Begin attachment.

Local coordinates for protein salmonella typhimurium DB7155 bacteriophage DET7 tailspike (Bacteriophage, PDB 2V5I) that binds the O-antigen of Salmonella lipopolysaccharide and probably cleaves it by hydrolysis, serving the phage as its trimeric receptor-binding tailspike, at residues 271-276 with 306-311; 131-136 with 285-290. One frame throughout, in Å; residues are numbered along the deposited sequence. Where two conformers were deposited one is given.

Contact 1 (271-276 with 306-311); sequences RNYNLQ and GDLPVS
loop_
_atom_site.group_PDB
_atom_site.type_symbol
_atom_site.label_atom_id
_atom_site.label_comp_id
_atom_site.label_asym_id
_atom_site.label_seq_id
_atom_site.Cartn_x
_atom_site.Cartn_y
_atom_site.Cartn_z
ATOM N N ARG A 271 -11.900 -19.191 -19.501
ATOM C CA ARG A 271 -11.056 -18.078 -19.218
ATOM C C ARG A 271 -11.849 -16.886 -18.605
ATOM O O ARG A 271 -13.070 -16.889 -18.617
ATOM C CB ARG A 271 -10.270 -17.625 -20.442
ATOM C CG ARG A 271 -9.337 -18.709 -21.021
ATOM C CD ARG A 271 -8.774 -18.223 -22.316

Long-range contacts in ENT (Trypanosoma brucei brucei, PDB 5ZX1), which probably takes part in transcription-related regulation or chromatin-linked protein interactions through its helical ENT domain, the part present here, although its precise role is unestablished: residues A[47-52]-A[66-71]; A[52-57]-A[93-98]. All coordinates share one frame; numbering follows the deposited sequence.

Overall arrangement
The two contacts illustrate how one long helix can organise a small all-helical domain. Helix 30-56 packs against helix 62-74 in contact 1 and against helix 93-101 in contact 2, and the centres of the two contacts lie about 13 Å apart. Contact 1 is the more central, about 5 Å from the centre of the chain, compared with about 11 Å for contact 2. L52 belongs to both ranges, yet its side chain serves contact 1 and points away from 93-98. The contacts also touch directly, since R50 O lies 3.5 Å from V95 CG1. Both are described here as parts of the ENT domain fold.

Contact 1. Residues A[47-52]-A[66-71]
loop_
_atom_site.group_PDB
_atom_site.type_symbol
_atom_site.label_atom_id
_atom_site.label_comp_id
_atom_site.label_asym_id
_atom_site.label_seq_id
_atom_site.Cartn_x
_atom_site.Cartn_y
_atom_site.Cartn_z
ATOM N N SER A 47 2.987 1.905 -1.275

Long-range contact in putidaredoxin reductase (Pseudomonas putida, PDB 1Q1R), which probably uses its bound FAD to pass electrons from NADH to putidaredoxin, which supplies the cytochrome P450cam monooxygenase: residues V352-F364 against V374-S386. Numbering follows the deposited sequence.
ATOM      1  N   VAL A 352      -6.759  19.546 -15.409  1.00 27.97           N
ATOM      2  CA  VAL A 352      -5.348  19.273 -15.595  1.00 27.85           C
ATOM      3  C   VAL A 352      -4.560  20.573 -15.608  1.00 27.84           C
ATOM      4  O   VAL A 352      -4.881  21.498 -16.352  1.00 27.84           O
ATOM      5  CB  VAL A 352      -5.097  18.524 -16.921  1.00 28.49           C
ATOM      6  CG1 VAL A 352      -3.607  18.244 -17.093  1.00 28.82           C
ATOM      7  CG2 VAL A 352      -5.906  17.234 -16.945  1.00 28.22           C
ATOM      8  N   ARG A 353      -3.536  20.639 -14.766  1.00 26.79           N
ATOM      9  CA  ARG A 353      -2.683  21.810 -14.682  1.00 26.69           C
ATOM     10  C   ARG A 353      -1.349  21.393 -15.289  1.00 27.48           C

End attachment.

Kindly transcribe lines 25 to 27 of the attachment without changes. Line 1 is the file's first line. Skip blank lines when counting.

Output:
_atom_site.group_PDB
_atom_site.type_symbol
_atom_site.label_atom_id